- Score: 3/5
- Genre: 3/5
- Did I enjoy it: Mostly.
- Did it move me: Here and there (but definitely not everywhere).
- Rewatch: Could, eventually, but not planning to.
- Art/Pop: Pretty Pop
- Noteworthy/Significant: Academy Award for Rami Malek
Bohemian Rhapsody is a mildly stylish recounting of the rise of the rock band Queen and the life of flamboyant frontman Freddy Mercury. It is limited, though, because it appears uncertain of whether it wants to be the story of the band, which is still playing to this day despite the movie ending in 1985, or the story of Mercury, whose potentially interesting multinational youth we only hear snippets of through dialog, and who didn’t actually die until about 5 years after the movie ends, and during which time he kept, you know, doing stuff. So, it isn’t quite the full Queen story, but a big chunk of it, and it isn’t quite the Freddy Mercury story, but a big chunk of it.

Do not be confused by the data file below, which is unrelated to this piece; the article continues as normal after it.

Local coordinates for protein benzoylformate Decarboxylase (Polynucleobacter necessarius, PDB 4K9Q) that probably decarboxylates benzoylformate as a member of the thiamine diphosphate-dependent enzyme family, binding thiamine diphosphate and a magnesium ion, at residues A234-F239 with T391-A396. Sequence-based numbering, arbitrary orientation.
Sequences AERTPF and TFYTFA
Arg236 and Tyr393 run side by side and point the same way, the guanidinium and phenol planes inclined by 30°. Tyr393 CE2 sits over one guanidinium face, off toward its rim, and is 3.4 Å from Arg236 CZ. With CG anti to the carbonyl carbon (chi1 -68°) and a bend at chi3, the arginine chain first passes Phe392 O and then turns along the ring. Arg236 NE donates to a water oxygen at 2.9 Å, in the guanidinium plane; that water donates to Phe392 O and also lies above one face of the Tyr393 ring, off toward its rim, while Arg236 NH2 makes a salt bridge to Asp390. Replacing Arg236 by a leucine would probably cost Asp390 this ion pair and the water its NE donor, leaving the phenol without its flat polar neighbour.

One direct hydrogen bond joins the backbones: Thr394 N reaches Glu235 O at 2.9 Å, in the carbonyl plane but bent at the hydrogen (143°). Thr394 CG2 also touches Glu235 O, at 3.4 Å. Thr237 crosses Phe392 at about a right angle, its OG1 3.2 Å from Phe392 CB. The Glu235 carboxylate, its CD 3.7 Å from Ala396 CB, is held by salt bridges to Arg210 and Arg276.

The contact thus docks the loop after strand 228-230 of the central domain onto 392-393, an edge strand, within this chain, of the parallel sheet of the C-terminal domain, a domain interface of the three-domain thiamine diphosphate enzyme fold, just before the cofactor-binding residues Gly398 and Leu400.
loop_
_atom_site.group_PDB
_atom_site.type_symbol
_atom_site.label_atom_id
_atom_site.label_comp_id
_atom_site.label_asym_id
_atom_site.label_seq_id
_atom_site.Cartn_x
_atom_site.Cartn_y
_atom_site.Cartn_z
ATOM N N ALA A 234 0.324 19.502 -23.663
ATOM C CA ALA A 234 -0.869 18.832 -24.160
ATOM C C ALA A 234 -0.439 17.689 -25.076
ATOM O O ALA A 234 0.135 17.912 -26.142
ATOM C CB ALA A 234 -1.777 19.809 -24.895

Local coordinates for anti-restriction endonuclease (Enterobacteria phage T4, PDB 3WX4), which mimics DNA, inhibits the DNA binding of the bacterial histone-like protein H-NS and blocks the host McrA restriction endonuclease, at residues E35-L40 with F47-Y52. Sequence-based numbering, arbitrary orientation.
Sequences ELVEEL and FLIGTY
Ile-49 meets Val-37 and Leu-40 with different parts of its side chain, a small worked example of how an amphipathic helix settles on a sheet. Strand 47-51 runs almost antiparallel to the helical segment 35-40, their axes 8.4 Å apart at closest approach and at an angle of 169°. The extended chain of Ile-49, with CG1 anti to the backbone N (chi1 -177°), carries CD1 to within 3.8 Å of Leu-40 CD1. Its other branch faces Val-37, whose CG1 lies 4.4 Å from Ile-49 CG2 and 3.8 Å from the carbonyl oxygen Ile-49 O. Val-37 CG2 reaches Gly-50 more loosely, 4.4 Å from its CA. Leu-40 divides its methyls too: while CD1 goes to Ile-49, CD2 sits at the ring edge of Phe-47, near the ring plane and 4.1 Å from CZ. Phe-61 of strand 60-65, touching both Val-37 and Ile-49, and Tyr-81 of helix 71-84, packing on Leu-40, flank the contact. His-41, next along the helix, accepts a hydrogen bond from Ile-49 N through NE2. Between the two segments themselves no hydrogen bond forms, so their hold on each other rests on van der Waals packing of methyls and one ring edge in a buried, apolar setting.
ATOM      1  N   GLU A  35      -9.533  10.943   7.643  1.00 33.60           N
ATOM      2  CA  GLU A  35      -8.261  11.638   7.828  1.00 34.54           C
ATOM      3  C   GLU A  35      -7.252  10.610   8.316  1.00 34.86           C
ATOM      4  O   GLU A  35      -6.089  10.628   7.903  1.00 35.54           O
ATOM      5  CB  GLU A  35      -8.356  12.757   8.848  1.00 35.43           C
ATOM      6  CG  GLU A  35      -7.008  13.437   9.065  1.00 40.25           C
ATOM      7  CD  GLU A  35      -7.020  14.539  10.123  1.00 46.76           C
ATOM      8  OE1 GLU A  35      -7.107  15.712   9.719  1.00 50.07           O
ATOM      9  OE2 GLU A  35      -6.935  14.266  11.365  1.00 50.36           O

I don’t know, perhaps in a subtle artistic nod, the film’s lack of a coherent identity is supposed to be reflective of Freddy Mercury’s apparent struggles with his own identify, but I doubt it. Brian Singer is a talented director, several of whose films I highly regard, but the majority of Bohemian Rhapsody lacks a certain focus and energy, and seems to be carried aloft more by Queen’s songs than by chemistry, dramatic tension and gripping writing. In fact, the scenes of the film seem like a string of Queen’s and Freddy Mercury’s personal greatest hits, as randomly assembled by the team as your average “best of” album is by some record company middle manager.
Rami Malek is an intense and talented actor who brings a vibrancy to the role, but often seems slightly out of phase with the larger movement of the movie. Some of the best scenes involve him and long time friend/girlfriend Mary Austin, played by Lucy Boynton, as well as the studio scenes of the band working. A nod also to Allen Leach of Downton Abbey fame, who gets to play the bad guy, and does so well.
The music of Queen goes far, but there is simply something missing from Bohemian Rhapsody. Easy come, easy go, I will let this film go.
Review Date: 07/08/2019